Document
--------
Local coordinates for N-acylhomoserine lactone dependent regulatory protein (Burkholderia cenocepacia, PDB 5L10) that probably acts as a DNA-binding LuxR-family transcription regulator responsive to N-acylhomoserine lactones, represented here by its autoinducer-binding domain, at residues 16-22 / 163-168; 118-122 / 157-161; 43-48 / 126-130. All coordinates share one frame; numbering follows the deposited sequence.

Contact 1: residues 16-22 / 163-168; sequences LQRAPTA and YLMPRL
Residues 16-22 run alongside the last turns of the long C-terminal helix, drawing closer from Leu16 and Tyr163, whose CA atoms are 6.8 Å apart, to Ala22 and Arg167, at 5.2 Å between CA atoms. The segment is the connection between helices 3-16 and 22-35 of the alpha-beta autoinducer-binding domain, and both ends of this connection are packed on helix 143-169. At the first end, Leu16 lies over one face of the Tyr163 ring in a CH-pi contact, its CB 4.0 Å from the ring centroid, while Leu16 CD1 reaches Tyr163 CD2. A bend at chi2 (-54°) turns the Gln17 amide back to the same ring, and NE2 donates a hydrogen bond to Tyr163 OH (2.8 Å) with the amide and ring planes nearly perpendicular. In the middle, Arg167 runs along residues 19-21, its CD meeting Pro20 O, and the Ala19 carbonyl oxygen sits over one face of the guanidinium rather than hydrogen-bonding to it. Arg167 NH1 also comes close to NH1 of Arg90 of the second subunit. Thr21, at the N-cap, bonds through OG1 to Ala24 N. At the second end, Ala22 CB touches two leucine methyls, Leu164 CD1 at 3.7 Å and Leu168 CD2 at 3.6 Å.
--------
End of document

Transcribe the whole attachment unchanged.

Local coordinates for N-acylhomoserine lactone dependent regulatory protein (Burkholderia cenocepacia, PDB 5L10) that probably acts as a DNA-binding LuxR-family transcription regulator responsive to N-acylhomoserine lactones, represented here by its autoinducer-binding domain, at residues 16-22 / 163-168; 118-122 / 157-161; 43-48 / 126-130. All coordinates share one frame; numbering follows the deposited sequence.

Contact 1: residues 16-22 / 163-168; sequences LQRAPTA and YLMPRL
Residues 16-22 run alongside the last turns of the long C-terminal helix, drawing closer from Leu16 and Tyr163, whose CA atoms are 6.8 Å apart, to Ala22 and Arg167, at 5.2 Å between CA atoms. The segment is the connection between helices 3-16 and 22-35 of the alpha-beta autoinducer-binding domain, and both ends of this connection are packed on helix 143-169. At the first end, Leu16 lies over one face of the Tyr163 ring in a CH-pi contact, its CB 4.0 Å from the ring centroid, while Leu16 CD1 reaches Tyr163 CD2. A bend at chi2 (-54°) turns the Gln17 amide back to the same ring, and NE2 donates a hydrogen bond to Tyr163 OH (2.8 Å) with the amide and ring planes nearly perpendicular. In the middle, Arg167 runs along residues 19-21, its CD meeting Pro20 O, and the Ala19 carbonyl oxygen sits over one face of the guanidinium rather than hydrogen-bonding to it. Arg167 NH1 also comes close to NH1 of Arg90 of the second subunit. Thr21, at the N-cap, bonds through OG1 to Ala24 N. At the second end, Ala22 CB touches two leucine methyls, Leu164 CD1 at 3.7 Å and Leu168 CD2 at 3.6 Å.